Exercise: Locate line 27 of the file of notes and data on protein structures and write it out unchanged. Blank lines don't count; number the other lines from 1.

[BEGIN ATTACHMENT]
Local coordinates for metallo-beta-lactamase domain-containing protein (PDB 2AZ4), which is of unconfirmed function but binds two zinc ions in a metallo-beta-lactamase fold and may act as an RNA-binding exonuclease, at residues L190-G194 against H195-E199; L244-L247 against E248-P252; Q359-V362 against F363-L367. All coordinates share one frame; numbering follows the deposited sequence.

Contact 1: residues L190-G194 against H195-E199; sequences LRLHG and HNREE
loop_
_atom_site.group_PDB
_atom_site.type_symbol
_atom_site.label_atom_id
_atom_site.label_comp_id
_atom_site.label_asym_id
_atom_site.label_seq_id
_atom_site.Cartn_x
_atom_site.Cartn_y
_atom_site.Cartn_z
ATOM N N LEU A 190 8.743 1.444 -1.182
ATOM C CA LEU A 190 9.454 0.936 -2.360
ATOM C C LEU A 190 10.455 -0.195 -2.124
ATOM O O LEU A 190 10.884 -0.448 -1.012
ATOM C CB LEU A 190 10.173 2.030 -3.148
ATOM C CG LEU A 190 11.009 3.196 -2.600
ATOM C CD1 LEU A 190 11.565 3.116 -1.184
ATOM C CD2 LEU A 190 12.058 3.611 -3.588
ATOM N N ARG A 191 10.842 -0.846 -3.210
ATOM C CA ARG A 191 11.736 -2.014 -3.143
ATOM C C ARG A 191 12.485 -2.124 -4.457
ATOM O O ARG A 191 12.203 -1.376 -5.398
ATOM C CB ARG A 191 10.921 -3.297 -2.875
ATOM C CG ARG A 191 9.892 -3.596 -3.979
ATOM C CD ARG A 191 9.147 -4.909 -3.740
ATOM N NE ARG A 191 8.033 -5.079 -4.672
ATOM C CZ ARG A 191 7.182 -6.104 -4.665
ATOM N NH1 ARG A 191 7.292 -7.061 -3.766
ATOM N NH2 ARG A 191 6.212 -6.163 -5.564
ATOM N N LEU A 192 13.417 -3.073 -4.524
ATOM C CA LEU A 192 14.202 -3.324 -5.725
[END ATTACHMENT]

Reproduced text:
ATOM C CD ARG A 191 9.147 -4.909 -3.740